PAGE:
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Poem by George Gordon Byron

Lines Addressed to a Young Lady

As the Author was discharging his Pistols in a Garden, Two Ladies passing near the spot were alarmed by the sound of a Bullet hissing near them, to one of whom the following stanzas were addressed the next morning


Doubtless, sweet girl! the hissing lead,
⁠   Wafting destruction o'er thy charms
And hurtling o'er thy lovely head,
⁠   Has fill'd that breast with fond alarms.


Surely some envious Demon's force,
   ⁠Vex'd to behold such beauty here,
Impell'd the bullet's viewless course,
⁠   Diverted from its first career.


Yes! in that nearly fatal hour,
⁠   The ball obey'd some hell-born guide;
But Heaven, with interposing power,
⁠   In pity turn'd the death aside.


Yet, as perchance one trembling tear
⁠   Upon that thrilling bosom fell;
Which I, th' unconscious cause of fear,
⁠   Extracted from its glistening cell;


Say, what dire penance can atone
⁠   For such an outrage, done to thee?
Arraign'd before thy beauty's throne,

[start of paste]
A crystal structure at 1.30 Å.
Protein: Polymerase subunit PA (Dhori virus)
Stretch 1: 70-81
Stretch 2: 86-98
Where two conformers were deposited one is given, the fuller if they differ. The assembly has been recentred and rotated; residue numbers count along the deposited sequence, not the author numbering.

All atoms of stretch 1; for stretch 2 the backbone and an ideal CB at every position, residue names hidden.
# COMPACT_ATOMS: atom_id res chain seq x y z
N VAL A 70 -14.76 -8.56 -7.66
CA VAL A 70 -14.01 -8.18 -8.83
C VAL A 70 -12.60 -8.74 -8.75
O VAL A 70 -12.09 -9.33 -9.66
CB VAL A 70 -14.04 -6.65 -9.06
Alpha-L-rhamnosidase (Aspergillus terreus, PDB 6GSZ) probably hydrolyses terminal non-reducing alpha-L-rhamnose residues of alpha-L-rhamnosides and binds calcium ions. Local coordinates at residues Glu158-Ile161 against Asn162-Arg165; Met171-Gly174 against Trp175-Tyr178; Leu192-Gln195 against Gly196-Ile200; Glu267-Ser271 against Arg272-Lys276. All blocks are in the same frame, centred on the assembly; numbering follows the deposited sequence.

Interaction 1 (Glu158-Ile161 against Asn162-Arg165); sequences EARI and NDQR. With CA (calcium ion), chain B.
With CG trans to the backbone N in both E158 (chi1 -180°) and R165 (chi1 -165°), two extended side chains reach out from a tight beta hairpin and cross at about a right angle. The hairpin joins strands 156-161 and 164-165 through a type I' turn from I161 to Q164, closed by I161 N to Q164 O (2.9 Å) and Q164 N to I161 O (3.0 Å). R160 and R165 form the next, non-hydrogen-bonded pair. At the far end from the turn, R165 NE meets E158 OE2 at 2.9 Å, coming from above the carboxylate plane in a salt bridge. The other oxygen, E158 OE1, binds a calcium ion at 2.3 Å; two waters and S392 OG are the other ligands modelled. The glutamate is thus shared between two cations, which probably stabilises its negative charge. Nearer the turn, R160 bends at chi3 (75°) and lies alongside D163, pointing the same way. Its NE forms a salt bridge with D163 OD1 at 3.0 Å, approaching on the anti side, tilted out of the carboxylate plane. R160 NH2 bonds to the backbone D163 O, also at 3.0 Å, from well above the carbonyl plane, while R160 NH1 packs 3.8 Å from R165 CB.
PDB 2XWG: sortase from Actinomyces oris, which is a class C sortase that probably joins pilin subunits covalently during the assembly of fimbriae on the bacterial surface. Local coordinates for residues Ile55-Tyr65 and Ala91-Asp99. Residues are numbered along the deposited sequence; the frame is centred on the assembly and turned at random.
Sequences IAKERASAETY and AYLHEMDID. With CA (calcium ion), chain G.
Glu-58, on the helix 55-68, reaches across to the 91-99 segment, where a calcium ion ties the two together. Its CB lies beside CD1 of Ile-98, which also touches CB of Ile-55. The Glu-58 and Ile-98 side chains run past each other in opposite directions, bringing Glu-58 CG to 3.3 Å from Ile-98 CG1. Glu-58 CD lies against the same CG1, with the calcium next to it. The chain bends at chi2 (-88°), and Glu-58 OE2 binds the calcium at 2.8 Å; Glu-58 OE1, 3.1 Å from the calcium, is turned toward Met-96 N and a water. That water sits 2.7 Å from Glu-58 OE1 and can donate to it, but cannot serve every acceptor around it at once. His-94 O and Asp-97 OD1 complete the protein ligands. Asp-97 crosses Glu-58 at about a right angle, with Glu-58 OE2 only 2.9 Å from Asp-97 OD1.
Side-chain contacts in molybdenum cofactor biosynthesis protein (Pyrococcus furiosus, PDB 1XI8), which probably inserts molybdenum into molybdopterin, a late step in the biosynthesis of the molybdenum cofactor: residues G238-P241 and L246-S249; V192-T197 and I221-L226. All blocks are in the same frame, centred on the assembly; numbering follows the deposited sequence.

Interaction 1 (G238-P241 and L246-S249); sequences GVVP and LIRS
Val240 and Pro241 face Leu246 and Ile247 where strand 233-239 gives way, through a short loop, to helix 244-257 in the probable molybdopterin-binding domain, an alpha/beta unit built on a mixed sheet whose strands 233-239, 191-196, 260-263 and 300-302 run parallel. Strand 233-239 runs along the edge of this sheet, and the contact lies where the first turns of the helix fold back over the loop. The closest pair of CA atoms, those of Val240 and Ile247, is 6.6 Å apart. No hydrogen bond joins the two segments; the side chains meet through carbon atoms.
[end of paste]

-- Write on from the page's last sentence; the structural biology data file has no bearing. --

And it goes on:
⁠   What punishment wilt thou decree?


Might I perform the Judge's part,
   ⁠The sentence I should scarce deplore;
It only would restore a heart,
⁠   Which but belong'd to thee before.


The least atonement I can make
⁠   Is to become no longer free;
Henceforth, I breathe but for thy sake,
   ⁠Thou shalt be all in all to me.


But thou, perhaps, may'st now reject
   ⁠Such expiation of my guilt;
Come thensome other mode elect?
   ⁠Let it be deathor what thou wilt.


Choose, then, relentless! and I swear
⁠   Nought shall thy dread decree prevent;
Yet holdone little word forbear!
⁠   Let it be aught but banishment.

George Gordon Byron

George Gordon Byron's other poems:
  1. Epitaph
  2. Churchills Grave
  3. On a Change of Masters at a Great Public School
  4. To the Earl of Clare
  5. To

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